# Price Yield Relationship for Bonds

For a bond with a cash flow pattern the present value can be calculated using the following formula:

Where the numerator denotes the coupon or principal in that period, t is the number of periods, T is the number of periods to final maturity and y is the discount factor per period.

For a bond the cash flows involved are the fixed coupon payment and the repayment of principal or face value at expiration.

There are three cases:

- When the coupon rate matches the yield the price of the bond will equal to its face value and it is referred to in the market as a par bond.
- The case where the coupon is lesser then the yield results in a price lesser than the face value and this is termed as a discount bond.
- When the coupon is greater than the yield the price will exceed the face value and the bond becomes a premium bond.

The above equation indicates the relationship between the price and yield of the bond given its structure. The price of the bond is a non-linear function of the yield y and can be represented by the following equation –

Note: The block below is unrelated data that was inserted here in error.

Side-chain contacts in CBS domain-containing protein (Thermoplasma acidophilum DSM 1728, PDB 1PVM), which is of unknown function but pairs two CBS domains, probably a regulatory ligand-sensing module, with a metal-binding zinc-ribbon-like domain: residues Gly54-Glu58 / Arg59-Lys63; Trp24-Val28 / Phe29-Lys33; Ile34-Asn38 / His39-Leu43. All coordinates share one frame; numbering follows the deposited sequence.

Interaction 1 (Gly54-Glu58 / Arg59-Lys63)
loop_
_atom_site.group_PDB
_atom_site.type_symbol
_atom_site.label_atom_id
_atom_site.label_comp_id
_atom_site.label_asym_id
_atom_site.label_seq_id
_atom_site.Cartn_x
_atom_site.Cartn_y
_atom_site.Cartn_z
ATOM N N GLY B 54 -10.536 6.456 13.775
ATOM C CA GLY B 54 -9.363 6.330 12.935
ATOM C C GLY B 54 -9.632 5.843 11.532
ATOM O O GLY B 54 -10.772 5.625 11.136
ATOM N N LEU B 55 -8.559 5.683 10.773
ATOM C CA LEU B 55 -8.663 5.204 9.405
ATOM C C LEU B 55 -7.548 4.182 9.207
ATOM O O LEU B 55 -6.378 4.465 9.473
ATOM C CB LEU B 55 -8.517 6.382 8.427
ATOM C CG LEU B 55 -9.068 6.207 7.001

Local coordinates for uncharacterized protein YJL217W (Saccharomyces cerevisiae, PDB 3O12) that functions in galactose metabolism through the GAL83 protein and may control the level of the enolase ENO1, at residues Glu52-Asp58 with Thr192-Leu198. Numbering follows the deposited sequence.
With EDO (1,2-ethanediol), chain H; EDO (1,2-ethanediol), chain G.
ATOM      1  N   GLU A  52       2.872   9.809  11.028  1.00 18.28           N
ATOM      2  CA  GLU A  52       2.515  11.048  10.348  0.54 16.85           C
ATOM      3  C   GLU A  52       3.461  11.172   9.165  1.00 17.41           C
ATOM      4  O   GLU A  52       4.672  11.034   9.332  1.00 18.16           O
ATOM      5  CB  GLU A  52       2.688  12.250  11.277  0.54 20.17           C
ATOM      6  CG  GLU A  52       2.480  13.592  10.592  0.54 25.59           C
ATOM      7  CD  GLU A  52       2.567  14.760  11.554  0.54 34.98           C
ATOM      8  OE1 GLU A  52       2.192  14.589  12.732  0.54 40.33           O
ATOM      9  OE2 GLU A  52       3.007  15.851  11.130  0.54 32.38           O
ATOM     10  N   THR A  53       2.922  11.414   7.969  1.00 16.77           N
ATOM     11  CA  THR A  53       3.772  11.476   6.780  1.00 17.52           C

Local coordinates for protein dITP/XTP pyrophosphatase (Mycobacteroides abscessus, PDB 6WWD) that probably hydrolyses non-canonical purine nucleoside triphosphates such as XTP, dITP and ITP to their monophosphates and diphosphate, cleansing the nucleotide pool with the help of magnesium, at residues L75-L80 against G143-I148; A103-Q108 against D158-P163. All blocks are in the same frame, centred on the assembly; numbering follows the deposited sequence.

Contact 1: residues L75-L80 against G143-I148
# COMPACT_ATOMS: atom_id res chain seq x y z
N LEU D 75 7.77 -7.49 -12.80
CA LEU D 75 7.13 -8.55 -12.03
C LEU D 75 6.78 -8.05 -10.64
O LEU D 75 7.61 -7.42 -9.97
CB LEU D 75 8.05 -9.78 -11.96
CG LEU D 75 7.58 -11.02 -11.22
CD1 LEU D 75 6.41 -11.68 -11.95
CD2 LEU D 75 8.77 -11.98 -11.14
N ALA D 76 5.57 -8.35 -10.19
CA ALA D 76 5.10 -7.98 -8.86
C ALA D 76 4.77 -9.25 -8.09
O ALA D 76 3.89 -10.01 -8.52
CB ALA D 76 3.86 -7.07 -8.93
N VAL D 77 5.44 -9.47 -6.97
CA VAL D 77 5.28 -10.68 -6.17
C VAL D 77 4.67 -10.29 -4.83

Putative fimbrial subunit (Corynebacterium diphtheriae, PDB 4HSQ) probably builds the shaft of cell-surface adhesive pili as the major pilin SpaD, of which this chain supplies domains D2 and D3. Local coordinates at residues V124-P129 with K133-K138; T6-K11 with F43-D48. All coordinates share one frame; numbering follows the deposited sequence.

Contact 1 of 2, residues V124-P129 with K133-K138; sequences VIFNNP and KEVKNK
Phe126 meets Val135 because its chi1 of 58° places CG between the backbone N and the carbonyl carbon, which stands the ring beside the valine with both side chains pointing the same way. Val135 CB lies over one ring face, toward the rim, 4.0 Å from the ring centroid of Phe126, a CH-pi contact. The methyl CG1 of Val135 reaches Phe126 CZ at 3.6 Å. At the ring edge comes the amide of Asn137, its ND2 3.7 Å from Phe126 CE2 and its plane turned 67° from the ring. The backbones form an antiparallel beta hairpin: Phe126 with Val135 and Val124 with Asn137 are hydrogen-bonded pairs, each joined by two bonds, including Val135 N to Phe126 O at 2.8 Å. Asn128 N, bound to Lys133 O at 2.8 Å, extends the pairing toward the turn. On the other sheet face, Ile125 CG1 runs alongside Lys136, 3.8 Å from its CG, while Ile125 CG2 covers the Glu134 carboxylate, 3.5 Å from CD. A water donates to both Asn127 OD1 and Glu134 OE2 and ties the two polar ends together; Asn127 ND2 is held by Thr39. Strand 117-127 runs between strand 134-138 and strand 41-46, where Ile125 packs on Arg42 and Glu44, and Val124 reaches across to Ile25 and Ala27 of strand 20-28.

If a transaction happens between coupon payments then the price of the bond termed as the dirty price of the bond needs to include the coupon interest that has been accrued between the last coupon payment and the transaction date. The yield that is computed in this case is the implied yield. The price computed without the accrued interest is called the clean price.

The relationship between the price and the yield of the bond is highly non-linear. When yield is is zero the price of the bond is simply the sum of the cash flows the bond. If the coupon is equal to the yield then the price is the same as the face value and when the yield tends to very large values the price tends to zero. This is called the payoff function and for yields very close to the coupon the relationship is quasi-linear.

In case where the bond makes regular coupon payments without a maturity date it is called a consol or perpetual bond or perpetuity. The maturity of a consol is infinite and the cash flows are equal to a fixed percentage of the face value.

The formula the indicates the price of the consol is as follows –

As this equation indicates, the price is inversely proportional to yield.

### You may find these interesting

## Free Guides - Getting Started with R and Python

Enter your name and email address below and we will email you the guides for R programming and Python.